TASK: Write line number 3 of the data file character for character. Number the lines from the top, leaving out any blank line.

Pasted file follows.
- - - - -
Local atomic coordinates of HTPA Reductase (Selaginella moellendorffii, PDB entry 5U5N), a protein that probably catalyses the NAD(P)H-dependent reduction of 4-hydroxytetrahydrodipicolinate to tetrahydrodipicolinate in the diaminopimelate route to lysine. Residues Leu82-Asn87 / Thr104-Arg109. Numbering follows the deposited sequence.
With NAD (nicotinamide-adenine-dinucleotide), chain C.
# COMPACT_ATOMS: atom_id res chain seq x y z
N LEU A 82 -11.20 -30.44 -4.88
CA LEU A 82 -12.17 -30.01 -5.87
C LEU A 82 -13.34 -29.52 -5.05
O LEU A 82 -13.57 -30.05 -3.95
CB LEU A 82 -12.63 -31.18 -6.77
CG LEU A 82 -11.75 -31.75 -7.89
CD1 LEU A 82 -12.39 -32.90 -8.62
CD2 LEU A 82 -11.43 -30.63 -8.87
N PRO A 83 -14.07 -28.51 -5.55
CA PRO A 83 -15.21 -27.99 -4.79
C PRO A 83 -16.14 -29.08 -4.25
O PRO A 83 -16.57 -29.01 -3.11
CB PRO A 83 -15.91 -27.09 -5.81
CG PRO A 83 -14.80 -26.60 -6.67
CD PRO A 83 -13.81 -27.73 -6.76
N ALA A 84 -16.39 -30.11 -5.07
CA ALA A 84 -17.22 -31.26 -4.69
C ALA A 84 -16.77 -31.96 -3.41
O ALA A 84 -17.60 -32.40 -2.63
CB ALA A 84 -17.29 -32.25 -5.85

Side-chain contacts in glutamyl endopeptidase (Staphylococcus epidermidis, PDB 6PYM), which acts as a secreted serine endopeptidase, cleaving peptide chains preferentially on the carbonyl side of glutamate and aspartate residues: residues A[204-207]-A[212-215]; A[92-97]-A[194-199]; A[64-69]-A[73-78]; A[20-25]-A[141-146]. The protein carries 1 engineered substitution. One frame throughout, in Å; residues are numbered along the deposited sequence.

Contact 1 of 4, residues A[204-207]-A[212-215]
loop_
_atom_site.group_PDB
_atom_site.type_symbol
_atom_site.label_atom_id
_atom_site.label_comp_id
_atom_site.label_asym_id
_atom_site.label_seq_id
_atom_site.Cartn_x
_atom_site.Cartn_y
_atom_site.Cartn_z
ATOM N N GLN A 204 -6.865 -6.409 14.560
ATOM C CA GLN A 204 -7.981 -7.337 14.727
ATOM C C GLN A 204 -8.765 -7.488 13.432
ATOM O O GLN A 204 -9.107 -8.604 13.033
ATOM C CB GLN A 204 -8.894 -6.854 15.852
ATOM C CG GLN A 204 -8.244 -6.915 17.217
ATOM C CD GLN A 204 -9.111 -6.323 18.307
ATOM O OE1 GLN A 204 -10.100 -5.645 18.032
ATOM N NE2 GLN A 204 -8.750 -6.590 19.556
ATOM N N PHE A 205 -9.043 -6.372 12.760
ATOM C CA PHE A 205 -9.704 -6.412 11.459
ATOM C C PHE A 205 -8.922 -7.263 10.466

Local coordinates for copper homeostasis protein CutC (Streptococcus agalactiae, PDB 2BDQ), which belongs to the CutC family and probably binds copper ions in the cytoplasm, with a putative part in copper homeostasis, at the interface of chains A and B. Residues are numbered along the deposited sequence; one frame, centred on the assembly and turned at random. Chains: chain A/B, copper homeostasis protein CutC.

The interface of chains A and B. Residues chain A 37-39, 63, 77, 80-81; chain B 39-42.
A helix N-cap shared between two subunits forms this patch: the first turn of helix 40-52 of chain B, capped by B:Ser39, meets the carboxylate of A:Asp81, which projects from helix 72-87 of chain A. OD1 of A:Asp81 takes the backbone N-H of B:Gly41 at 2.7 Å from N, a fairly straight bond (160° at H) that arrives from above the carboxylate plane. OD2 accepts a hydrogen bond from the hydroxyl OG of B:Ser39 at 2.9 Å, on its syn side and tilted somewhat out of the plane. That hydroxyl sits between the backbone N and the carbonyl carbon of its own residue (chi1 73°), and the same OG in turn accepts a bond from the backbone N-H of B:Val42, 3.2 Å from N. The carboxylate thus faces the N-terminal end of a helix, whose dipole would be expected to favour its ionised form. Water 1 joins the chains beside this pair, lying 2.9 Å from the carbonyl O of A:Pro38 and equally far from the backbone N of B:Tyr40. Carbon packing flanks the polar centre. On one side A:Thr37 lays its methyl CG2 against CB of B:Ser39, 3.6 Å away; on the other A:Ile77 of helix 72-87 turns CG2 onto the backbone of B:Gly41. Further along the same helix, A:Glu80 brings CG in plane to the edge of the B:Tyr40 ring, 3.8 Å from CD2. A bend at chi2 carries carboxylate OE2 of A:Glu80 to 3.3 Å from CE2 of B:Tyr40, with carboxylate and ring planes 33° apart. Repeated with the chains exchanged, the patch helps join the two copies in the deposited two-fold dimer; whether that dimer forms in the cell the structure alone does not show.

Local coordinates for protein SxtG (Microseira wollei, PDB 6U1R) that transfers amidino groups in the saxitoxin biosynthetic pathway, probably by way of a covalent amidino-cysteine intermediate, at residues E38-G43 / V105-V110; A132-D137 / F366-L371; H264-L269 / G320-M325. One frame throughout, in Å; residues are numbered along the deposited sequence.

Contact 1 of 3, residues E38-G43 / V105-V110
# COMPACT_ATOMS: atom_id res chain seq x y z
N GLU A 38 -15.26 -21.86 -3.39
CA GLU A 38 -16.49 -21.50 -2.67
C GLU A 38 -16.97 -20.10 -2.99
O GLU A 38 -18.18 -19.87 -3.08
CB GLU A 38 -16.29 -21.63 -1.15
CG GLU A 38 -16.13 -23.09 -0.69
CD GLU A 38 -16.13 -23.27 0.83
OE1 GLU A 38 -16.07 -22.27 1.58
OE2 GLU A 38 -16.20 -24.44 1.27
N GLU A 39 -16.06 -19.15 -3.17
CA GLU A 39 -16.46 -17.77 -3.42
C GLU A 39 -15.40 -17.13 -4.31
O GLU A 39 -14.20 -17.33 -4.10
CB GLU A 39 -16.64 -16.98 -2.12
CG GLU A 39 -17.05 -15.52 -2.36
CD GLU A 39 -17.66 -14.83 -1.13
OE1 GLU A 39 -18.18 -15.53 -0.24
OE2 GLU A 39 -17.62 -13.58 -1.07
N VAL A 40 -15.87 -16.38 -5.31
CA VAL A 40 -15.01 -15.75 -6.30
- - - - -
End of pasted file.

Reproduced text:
# COMPACT_ATOMS: atom_id res chain seq x y z